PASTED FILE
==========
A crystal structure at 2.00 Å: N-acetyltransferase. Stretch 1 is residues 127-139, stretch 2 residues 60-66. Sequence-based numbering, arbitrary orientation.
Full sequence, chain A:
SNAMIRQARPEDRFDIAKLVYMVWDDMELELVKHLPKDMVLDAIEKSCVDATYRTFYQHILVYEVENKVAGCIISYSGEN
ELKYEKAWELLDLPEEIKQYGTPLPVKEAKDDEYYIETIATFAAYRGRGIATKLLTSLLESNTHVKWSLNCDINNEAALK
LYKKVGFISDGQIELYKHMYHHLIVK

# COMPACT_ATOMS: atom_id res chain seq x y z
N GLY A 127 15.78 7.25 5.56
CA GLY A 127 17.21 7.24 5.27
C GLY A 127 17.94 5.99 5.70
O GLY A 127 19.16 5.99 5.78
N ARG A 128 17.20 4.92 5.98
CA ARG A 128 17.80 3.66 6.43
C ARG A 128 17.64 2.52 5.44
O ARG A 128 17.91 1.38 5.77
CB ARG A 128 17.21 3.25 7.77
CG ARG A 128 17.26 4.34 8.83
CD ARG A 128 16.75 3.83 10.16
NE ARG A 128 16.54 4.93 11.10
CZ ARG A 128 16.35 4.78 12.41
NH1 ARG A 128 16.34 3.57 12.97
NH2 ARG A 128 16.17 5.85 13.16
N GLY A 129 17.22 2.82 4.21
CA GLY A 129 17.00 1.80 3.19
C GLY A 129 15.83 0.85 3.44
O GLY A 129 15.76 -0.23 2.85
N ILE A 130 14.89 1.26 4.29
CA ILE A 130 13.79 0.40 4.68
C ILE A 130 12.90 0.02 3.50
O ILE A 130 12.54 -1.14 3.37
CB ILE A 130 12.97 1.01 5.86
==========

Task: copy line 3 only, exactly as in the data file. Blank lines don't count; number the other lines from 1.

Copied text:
SNAMIRQARPEDRFDIAKLVYMVWDDMELELVKHLPKDMVLDAIEKSCVDATYRTFYQHILVYEVENKVAGCIISYSGEN